“The first time I visited North Korea was a conference with sixty other Koreans from abroad. Later in 1994 I was there, because my brother, who lived in North Korea, had died. During the sunshine policy of [former president] Roh Moo-Hyun‘s government in 2007, I was there at a summit of North and South Korea, with hundreds of other representatives present. But that can‘t be the reason [I was expelled this time]. I also visited South Korea in 2007 and 2010, and had no problems with entering the country. But what has happened now? he wonders.

In South Korea, the sociologist Kim Dong-Choon of Sungkonghoe university says, “our young democracy has been in retreat for 8 years, because politicians with the orientation of the 1970s cold war ideology are still in power. I think that Rhee‘s role is significant and very symbolic, so Park‘s government has used this measure to make an example of him.“

Rhee finds these developments to be worrying, and sees the refusal of entry as a further sign of the regression of democratic values. “People sacrificed their lives for democracy in our country, and now it is being hollowed out, piece by piece,” he says. But the 79-year old comes across as unrelenting. “The democracy of my homeland was so hard-won, that I cannot simply stop fighting for it! Never!” he told me.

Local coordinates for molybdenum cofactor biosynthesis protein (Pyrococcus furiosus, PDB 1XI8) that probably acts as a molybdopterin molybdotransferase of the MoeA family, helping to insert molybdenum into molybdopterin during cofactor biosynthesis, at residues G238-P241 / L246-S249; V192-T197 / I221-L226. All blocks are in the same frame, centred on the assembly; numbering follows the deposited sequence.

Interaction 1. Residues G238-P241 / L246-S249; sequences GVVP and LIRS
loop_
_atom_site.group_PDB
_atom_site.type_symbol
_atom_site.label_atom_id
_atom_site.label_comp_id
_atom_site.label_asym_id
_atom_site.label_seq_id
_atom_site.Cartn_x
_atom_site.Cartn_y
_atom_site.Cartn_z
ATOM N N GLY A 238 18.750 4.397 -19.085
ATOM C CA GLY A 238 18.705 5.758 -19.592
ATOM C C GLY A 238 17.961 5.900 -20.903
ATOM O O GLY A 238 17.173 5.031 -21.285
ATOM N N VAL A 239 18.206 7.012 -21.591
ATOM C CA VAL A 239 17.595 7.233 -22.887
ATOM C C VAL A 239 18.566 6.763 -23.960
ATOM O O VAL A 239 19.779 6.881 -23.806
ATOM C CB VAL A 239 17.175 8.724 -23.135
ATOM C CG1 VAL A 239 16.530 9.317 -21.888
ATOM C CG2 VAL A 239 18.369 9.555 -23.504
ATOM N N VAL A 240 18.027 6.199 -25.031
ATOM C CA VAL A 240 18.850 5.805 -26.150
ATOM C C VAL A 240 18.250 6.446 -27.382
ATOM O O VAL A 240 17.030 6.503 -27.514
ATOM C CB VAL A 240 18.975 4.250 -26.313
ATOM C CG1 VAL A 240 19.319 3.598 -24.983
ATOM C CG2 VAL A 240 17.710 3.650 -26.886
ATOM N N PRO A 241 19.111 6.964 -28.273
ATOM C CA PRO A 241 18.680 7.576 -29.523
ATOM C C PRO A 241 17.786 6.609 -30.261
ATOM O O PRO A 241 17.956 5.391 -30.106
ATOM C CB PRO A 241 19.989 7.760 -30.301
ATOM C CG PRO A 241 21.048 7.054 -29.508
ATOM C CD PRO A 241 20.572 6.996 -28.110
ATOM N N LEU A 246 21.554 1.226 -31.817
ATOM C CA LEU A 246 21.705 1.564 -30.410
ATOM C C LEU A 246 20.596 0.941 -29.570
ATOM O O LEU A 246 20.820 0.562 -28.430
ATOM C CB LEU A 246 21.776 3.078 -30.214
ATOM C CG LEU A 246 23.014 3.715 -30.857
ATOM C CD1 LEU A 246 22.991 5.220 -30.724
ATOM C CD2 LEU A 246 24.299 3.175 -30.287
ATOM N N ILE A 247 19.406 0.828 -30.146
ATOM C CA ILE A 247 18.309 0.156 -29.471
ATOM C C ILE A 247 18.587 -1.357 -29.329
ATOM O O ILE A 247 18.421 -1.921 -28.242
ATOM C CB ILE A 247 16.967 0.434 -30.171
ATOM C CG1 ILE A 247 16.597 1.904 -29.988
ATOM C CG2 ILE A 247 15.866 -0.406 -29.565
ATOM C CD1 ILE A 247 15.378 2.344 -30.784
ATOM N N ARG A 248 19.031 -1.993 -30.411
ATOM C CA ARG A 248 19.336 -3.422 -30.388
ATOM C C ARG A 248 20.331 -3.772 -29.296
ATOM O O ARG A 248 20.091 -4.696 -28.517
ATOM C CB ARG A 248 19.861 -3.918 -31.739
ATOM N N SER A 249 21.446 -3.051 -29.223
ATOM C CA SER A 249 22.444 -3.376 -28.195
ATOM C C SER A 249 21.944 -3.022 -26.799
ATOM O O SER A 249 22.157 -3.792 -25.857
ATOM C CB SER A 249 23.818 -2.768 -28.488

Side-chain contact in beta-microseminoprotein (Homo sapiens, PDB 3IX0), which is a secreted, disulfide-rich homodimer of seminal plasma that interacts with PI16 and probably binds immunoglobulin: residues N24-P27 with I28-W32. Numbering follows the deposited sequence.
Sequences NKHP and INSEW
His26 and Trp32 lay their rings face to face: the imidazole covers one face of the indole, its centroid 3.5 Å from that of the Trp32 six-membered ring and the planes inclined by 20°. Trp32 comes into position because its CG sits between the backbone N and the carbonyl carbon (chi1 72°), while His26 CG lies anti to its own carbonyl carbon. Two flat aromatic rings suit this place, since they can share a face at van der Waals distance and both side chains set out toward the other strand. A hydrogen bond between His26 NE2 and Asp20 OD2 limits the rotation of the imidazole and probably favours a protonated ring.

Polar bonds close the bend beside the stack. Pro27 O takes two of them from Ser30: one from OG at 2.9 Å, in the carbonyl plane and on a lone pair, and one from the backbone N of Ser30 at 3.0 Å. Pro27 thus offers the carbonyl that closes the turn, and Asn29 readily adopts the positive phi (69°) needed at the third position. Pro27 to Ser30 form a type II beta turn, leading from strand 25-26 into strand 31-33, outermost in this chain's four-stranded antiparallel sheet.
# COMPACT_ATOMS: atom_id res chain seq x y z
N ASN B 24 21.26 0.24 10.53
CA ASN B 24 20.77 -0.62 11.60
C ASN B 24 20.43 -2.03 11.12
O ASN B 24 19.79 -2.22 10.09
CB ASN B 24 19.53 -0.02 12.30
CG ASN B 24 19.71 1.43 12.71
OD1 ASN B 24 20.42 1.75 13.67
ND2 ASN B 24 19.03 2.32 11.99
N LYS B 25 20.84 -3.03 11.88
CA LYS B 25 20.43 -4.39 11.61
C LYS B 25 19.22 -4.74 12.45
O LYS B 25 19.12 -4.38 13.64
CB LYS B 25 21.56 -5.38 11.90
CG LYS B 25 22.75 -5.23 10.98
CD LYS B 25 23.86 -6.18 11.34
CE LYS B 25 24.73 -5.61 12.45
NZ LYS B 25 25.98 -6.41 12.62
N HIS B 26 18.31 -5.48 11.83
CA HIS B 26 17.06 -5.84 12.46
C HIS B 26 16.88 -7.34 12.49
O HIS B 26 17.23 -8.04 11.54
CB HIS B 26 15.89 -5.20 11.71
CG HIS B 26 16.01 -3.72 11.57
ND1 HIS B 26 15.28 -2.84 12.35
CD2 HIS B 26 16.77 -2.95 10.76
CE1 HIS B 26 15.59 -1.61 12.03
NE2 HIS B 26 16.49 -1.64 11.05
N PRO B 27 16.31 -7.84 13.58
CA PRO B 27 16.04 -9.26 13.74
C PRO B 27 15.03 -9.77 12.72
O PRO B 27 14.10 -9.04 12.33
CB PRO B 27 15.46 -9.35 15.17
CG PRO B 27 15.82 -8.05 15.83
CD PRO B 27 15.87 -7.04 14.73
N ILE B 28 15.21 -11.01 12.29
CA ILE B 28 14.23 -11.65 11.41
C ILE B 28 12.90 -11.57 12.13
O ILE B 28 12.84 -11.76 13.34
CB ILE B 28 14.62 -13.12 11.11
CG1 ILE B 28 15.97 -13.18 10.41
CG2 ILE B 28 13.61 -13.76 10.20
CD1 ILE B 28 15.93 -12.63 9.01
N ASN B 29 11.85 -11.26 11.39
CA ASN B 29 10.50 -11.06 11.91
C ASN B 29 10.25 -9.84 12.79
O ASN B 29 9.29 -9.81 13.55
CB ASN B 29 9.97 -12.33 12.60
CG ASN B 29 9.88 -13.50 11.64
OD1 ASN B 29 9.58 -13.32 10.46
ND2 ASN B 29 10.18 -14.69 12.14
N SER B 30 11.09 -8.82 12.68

Ok-Hee Jeong is a Berlin-based German journalist. Her articles were published, among others, in ZEIT Online, taz, FAZ (Germany) and in WOZ (Switzerland).

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My Gwangju FOIA Documents Get a Home – In Gwangju

mayor yoonThis week I agreed to donate my entire collection of Freedom of Information Act (FOIA) documents on U.S. policy in South Korea from 1979 to 1980 to the city of Kwangju. Mayor Yoon and I worked out the agreement on May 18 after I held extensive discussions with his human rights staff. The process will take a while, but eventually the city’s archive – which just opened last year – will get all 4,000 pages of declassified documents from the State Department, the Pentagon, the Defense Intelligence Agency, the National Security Council and the CIA. They will be open to researchers and eventually copied in PDF format so anyone can search them. I’m very proud that they will find a home in the great city of Kwangju, the scene of a massive uprising against military rule that lasted from May 18 to May 27, 1980. This was a great accomplishment for me, and I thank Mayor Yoon and his wonderful staff for their assistance. I was invited to Kwangju this week for the commemorations along with three reporters who were there at the time of the uprising: Norman Thorpe of the Asian Wall Street Journal, Bradley Martin of The Baltimore Sun, and Donald Kirk of the London Observer. To get a take on what they observed, read Martin’s extraordinary story about his last interview with Yoon Sang-won, the leader of the uprising who died on the night of May 27, 1980, when U.S.-sanctioned South Korean forces sent from the DMZ retook the city and ended the 10-day rebellion.